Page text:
On Thursday, the Pennsylvania Supreme Court announced its decision in Robinson Township v. Pennsylvania Pub. Util. Comm’n, No. 63 MAP 2012 (Pa. Dec. 19, 2013), holding several provisions of “Act 13,” the 2012 Pennsylvania Oil and Gas Act Amendments, 2012 Pa. Laws 87 (Feb. 14, 2012), codified at 58 Pa. Cons. Stat. Ann. §§ 2301-3504, to be unconstitutional.
You knew this, of course. You either received our email Thursday, saw my tweet (@mandelbaumd), read an environmental newsletter, or subscribe to a newspaper printed in English from the northeast.
The court as constituted for this case contained six members who divided 3-1-1-1:
- Chief Justice Castille wrote for the plurality.
- Justice Baer concurred in the mandate, but grounded his preemption decision on Due Process not the Environmental Rights Amendment.
- Justice Saylor dissented in an opinion in which Justice Eakin joined, and then Justice Eakin wrote separately.
So you have it in one place, this post sets out briefly where we are legally with respect to preemption of local regulation of natural gas development in Pennsylvania. The Robinson Township plurality rested its decision squarely on the Environmental Rights Amendment to the Pennsylvania Constitution — Article I, section 27 — with an opinion that may have shaken up a lot more than zoning preemption in Pennsylvania. I addressed that law as it was in Environmental Amendment to the Pa. Constitution: A Force for ‘Yes’?, 34 Pa. L. Weekly 774 (Aug. 23, 2011), reposted on this blog. That treatment has to be revisited and should be my January column in the Pennsylvania Law Weekly.
Robinson Township left a lot of preemption in place. Section 3302 of the Amended Oil and Gas Act preempts local regulation of “oil and gas operations” except for ordinances adopted under the Municipalities Planning Code (that is, zoning or subdivision and land use ordinances) or the Flood Plain Management Act, and further preempts local ordinances adopted under the MPC or the FPMA that “impose conditions, requirements or limitations on the same features of oil and gas operations regulated by Chapter 32 [of the Oil and Gas Act] or that accomplish the same purposes as set forth in Chapter 32 . . . .” 58 Pa. Cons. Stat. Ann. § 3302. This is merely a recodification of what had been section 602 of the unamended Oil and Gas Act. It was not invalidated by last week’s opinion.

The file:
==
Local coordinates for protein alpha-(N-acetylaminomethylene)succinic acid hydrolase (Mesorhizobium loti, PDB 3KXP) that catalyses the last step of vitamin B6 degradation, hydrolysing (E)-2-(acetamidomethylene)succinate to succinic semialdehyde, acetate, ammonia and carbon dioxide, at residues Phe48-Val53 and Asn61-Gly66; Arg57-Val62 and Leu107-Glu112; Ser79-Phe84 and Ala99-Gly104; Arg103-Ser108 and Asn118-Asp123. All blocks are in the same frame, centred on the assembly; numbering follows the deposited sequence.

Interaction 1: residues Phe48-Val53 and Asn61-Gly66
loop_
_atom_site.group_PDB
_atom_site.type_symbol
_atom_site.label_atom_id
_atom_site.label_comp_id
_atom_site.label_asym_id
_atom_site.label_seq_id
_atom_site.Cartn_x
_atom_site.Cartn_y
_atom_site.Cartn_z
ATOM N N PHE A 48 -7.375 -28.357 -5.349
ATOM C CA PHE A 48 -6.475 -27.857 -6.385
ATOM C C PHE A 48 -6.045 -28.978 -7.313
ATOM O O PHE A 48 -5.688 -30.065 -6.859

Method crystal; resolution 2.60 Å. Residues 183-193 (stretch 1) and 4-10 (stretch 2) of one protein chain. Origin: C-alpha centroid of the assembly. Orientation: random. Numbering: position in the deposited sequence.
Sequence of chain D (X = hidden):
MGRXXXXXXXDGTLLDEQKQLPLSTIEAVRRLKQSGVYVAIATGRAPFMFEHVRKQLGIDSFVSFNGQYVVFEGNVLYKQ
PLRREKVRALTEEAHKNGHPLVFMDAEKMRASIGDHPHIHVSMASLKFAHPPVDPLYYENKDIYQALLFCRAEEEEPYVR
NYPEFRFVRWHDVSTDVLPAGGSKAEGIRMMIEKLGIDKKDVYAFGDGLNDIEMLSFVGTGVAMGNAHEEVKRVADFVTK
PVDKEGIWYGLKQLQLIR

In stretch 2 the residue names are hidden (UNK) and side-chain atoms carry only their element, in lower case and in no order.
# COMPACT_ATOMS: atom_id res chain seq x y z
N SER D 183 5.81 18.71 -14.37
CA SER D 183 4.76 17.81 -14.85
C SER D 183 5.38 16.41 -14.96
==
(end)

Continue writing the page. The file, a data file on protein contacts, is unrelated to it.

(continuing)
Courts had held former section 602 — what is now section 3302 — to limit local regulation to “where” oil and gas operations could locate, not “how” they would be conducted. Huntley & Huntley v. Borough of Oakmont, 964 A.2d 855 (Pa. 2009)(zoning ordinance not preempted); Range Resources-Appalachia, LLC v. Salem Twp., 964 A.2d 869 (Pa. 2009)(land development ordinance preempted); Penneco Oil Co. v. County of Fayette, 4 A.3d 722 (Pa. Commw. Ct. 2010)(no preemption). That law appears to be left intact.
Act 13 went further, however. Section 3304 required municipalities that had land use ordinances to conform those ordinances to a set of uniform standards set out in the statute. Section 3303 declared that all local regulation of oil and gas activities was preempted. The plurality found these to violate the Environmental Rights Amendment. Justice Baer found them to violate the Substantive Due Process protections of Article I, section 1, of the Pennsylvania Constitution. All of the supporting provisions of Chapter 33 are also unconstitutional.
The Robinson Township court also declared unconstitutional portions of section 3215 that called for waivers of state location and setback requirements, even over the objection of the host municipality.